I suppose these could be considered little cheesecakes of sorts. They have a crumbly crust and are of course made mostly of cheese but they are also richly textured, more so than a traditional cheesecake would be, and lighter in consistency. They are sweetened slightly with maple syrup and cinnamon to enhance the subtly caramelized fresh goats cheese and I think they end up resting somewhere between cheesecake and tartlets territory. Make sure that when you start, all the ingredients are at room temperature, cheeses and eggs alike. When caramelizing the
goats cheese be sure that the pan is hot but not excessively so. You don’t want the cheese to caramelize too quickly or blacken. It should move from a golden brown to a deeper almost redish-brown. Also be sure to let it cool some before you mix in the egg as you don’t want it to cook the egg when you mix the two together.
I love topping them with a little dollop of Vermont Creamery’s vanilla Creme Fraiche some freshly grated cinnamon and a few berries but it would be fun to experiment with other ideas too. Just be sure the tarts are cool enough before topping or it will just run right off the top. They keep very well in the fridge over night as well so they could be made a day ahead and served cold as cheese cake traditionally is.
Caramelized Goats Cheese Cheesecake Tarts
makes 4 individual tarts
For the Crust
- 1 cup / 110g slivered almonds
- 2 tbsp / 20g flour (can easily use a gluten-free flour here)
- 2 tbsp sugar / 25g sugar
- 1oz/ 30grams Vermont Creamery Cultured butter, melted
- pinch of salt
For the Filling
- 8oz Vermont Creamery Fresh Goats Cheese
- 1/4 cup / 50g sugar
- 1 egg
- 1/4 cup plus 1 tbsp Mascarpone Cream
- 2 tbsp maple syrup
- 1/8 tsp pure vanilla extract
- 1/8 tsp ground cinnamon
- vanilla Crème fraîche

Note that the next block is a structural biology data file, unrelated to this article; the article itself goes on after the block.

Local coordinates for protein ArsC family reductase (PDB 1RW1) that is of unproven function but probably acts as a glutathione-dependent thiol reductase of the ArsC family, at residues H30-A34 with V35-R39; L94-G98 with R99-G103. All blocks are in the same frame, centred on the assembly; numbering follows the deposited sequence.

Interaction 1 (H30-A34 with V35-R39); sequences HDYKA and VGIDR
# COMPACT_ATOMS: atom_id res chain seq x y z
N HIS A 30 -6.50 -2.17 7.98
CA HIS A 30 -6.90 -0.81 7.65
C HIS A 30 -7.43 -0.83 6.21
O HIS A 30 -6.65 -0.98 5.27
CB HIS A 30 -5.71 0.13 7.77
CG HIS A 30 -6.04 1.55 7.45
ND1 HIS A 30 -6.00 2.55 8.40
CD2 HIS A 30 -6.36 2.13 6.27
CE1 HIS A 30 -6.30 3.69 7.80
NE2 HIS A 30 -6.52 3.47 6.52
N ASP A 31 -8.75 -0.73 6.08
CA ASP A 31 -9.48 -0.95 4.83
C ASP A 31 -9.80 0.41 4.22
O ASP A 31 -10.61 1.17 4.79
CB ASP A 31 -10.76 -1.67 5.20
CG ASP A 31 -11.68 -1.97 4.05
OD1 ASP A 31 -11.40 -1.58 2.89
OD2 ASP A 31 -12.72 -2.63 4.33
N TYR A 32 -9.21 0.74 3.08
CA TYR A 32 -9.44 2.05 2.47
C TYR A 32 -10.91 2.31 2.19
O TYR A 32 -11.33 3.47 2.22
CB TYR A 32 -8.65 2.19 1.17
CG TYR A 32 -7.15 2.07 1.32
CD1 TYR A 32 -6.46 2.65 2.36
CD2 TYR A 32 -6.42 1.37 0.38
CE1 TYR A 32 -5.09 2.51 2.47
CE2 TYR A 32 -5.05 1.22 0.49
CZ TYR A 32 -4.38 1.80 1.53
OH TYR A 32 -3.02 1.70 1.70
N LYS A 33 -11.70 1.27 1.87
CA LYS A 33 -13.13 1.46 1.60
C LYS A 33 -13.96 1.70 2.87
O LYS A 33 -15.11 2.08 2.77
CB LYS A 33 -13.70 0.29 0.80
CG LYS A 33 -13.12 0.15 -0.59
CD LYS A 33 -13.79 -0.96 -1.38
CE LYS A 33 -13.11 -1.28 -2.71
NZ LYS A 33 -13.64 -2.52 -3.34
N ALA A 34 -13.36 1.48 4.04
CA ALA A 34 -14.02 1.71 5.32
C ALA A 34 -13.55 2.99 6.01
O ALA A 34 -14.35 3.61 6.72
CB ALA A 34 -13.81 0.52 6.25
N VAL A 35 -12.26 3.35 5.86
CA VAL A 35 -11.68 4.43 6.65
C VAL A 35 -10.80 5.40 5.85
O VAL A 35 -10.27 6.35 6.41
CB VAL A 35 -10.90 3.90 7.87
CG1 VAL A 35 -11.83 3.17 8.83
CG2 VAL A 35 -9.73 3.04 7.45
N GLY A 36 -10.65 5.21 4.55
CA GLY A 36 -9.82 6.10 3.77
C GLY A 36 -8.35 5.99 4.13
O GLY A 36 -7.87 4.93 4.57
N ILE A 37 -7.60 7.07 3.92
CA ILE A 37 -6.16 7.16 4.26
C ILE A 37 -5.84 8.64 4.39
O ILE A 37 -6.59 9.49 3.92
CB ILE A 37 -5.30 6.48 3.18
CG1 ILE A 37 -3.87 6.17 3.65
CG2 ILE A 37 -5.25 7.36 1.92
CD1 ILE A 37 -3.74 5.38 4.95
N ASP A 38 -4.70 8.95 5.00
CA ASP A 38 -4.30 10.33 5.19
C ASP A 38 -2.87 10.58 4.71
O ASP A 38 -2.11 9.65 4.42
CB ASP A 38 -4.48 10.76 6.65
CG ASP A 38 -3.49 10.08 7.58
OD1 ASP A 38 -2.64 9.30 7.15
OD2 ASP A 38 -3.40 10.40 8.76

- raspberries or other berries of your choice
- cinnamon sticks for fresh grated garnish
pre-heat the oven to 325F
For the Crust
- place almonds, flour, sugar & salt in a food processor and pulse until a corse meal texture
- Scrape down the sides of the food processor, then drizzle melted butter over the mixture and continue to pulse a few more times until the butter is incorporated
- press mixture evenly into the bottoms of 4 clean, reused and lightly greased St. Albans cheese crocks or any other low 3oz ramekins. About 3 tbsp per crock.
- place crocks on a baking sheet and blind bake in the preheated oven for about 12 minutes. The mixture may not brown excessively, don’t worry.
For the Filling
- in a large bowl mix together the maple syrup and the goats cheese. The mixture should have a creamy texture but be sure not to over beat.
- Place the mixture in a large non-stick skillet over medium low heat, press it as into a flat pancake like shape and let is set about 3 minutes. Being very careful not to burn the cheese, it should be medium brown in color. Carefully section the pancake into quarters with the tip of a rubber spatula. Flip each section over as completely as possible. Don’t worry if it breaks apart some, just press the newly flipped side down with the spatula. Cook on the remaining side about another 3 minutes or until that beautiful light brown caramel color appears.
- Remove from heat and let the mixture cool approximately 15 minutes.
- Place cheese mixture, sugar & marscapone cheese into the food processor. Blend until very smooth and well aerated. About 4 minutes, stopping occasionally to scrape down the sides and bottom of the bowl.
- Then add the egg and blend into the mixture. aprox 45 seconds
- Scrape sides and bottom of bowl. Then add the cinnamon and vanilla. Blend completely about 45 seconds more.
- Then pour mixture slowly between the four crocks. Allowing it to seep into the crust a bit before topping off the ramekins. They should be full right to the top.
- Carefully transfer crocks to the oven and bake 10-12 minutes. The top should still have a bit of wobble to the top and there may not be any browning to the edges.
- Turn off oven and open the door. Let the tartlets sit on the rack about 2 minutes more before removing completely from the oven.
- Transfer to a rack and allow to cool completely before topping with a swirl of vanilla creme fraiche, a few grates of fresh cinnamon and a few berries